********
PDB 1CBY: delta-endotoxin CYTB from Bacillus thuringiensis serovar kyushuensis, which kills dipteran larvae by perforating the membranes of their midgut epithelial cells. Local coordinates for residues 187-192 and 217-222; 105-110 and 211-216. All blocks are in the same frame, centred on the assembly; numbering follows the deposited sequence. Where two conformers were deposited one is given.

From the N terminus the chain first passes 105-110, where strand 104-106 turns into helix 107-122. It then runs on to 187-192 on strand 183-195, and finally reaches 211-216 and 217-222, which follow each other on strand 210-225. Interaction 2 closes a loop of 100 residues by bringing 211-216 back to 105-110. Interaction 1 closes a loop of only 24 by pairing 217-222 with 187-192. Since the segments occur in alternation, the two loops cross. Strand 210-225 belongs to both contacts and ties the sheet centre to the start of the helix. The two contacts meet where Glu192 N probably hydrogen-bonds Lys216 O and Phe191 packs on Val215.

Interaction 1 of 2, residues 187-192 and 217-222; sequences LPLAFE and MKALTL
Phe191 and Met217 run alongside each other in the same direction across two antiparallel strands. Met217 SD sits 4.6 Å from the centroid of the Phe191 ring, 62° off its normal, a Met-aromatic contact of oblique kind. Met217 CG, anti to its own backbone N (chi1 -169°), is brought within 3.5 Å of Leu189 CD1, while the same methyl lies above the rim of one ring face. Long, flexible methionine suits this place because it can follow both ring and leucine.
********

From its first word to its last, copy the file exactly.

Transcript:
PDB 1CBY: delta-endotoxin CYTB from Bacillus thuringiensis serovar kyushuensis, which kills dipteran larvae by perforating the membranes of their midgut epithelial cells. Local coordinates for residues 187-192 and 217-222; 105-110 and 211-216. All blocks are in the same frame, centred on the assembly; numbering follows the deposited sequence. Where two conformers were deposited one is given.

From the N terminus the chain first passes 105-110, where strand 104-106 turns into helix 107-122. It then runs on to 187-192 on strand 183-195, and finally reaches 211-216 and 217-222, which follow each other on strand 210-225. Interaction 2 closes a loop of 100 residues by bringing 211-216 back to 105-110. Interaction 1 closes a loop of only 24 by pairing 217-222 with 187-192. Since the segments occur in alternation, the two loops cross. Strand 210-225 belongs to both contacts and ties the sheet centre to the start of the helix. The two contacts meet where Glu192 N probably hydrogen-bonds Lys216 O and Phe191 packs on Val215.

Interaction 1 of 2, residues 187-192 and 217-222; sequences LPLAFE and MKALTL
Phe191 and Met217 run alongside each other in the same direction across two antiparallel strands. Met217 SD sits 4.6 Å from the centroid of the Phe191 ring, 62° off its normal, a Met-aromatic contact of oblique kind. Met217 CG, anti to its own backbone N (chi1 -169°), is brought within 3.5 Å of Leu189 CD1, while the same methyl lies above the rim of one ring face. Long, flexible methionine suits this place because it can follow both ring and leucine.